All Missouri needed to erase a 15-yard facemask penalty was one right foot.
But not just any right foot would do. It needed to be the one that belongs to redshirt junior tight end Albert Okwuegbunam.
The Tigers faced a first-and-goal from the 16 after a facemask penalty in the second quarter against Troy. What seemed like a precarious situation was anything but that. Those 16 yards disappeared after Okwuegbunam leapt to grab the pass from Kelly Bryant and tapped his right foot on the corner of the end zone before the defender shoved him out of bounds. Touchdown Tigers.
“It was as big time a catch as a guy can make,” tight ends coach A.J. Ofodile said.
There’s a reason Okwuegbunam has a chance to go early in next year’s NFL Draft. He added two catches against Troy to supplement his already impressive resume. Both catches displayed Okwuegbunam’s athleticism, control and overall field awareness.
The touchdown catch is the more noteworthy toe-tap moment. The other came in the first quarter.
In a catch along the sideline with 4:47 left in the first quarter, Okwuegbunam managed to put his left foot down before he ran out of bounds. Then, as his momentum carried him forward, he had to hurdle the Troy bench.
“He can always stay balanced and know where he is at on the field,” receiver Johnathon Johnson said. “His field awareness is probably one of the best I have seen.”
Okwuegbunam will tell you it’s a feeling, nothing he has necessarily practiced. He attributes awareness to catching as many passes as he can. Ofodile added that it’s something that can’t be practiced easily. Coaches don’t want their players diving all the time in practice. That, Ofodile said, is a good way to hurt shoulders. Even if they had a pad to catch the diving receivers, there would not be as much room to tap the foot in bounds.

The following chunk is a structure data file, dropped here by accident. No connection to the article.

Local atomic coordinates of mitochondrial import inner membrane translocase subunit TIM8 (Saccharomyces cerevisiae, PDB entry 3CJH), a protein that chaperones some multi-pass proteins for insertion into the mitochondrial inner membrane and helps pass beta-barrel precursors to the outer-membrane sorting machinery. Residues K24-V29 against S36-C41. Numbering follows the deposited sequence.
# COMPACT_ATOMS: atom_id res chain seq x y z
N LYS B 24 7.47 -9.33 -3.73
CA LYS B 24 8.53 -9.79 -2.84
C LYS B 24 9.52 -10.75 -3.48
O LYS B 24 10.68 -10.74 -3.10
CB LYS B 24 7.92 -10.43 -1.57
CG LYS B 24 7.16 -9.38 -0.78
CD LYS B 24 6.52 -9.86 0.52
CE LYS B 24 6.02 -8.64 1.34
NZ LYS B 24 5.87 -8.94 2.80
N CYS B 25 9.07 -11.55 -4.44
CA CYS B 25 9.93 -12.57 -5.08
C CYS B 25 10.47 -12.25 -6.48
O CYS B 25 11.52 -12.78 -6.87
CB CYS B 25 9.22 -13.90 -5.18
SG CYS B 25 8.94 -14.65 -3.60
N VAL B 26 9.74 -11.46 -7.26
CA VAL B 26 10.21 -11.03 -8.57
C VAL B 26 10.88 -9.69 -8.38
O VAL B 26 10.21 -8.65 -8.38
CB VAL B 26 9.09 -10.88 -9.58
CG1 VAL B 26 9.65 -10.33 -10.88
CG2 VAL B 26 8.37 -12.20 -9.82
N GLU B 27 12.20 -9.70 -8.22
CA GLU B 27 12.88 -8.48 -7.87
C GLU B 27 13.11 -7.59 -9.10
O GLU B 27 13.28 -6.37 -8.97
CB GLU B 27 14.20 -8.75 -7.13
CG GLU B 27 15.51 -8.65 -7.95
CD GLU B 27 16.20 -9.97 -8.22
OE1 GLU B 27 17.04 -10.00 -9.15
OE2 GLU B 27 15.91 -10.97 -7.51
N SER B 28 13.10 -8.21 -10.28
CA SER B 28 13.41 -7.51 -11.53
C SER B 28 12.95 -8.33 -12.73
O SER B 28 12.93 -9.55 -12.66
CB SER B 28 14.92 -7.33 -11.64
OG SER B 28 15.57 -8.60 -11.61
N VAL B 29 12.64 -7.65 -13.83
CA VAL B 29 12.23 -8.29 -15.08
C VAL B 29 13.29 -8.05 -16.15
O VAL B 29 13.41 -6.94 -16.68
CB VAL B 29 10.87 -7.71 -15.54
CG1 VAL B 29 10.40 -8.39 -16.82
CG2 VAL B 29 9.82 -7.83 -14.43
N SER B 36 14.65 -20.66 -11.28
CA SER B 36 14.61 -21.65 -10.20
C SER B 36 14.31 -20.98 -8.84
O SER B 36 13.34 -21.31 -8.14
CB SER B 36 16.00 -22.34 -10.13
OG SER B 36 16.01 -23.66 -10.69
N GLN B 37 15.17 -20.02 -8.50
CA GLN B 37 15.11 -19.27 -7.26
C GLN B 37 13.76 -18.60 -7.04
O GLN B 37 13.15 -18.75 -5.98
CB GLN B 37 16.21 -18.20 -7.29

The best option most teams utilize is the sideline tap drill. It’s commonplace for most tight ends and receivers to practice, Ofodile said. The drill is simple: The ball is thrown as the receiver approaches the sideline. Then they must drag a foot or chop their feet.
“It makes you mindful of it and maybe creates a little muscle memory toward it, but you can’t simulate the version that he did,” Ofodile said. “Not on that drill.”
So how is Okwuegbunam ready and able to make this play? There’s no simple answer among Missouri players and coaches. Receiver Barrett Banister said visualization is an important ingredient.
“He believes he can make those catches and the coaches believe in him,” Banister said. “Whenever you are out there going and you see that ball, he just goes up and gets it like he expects to.”
Ofodile attributes Okwuegbunam’s success in making these difficult toe-tapping catches to natural ability and athleticism as well. Johnson said Okwuegbunam’s size also helps when jumping for passes in the end zone.
“When you are out there, time just slows down,” Okwuegbunam said. “You just know where you are out on the field. First thing is first: securing the catch. Then as soon as that happens, making sure you get a foot down as fast as you can in bounds.”
Easy enough, as long as you’re a tight end expected to be an early-round NFL draft pick.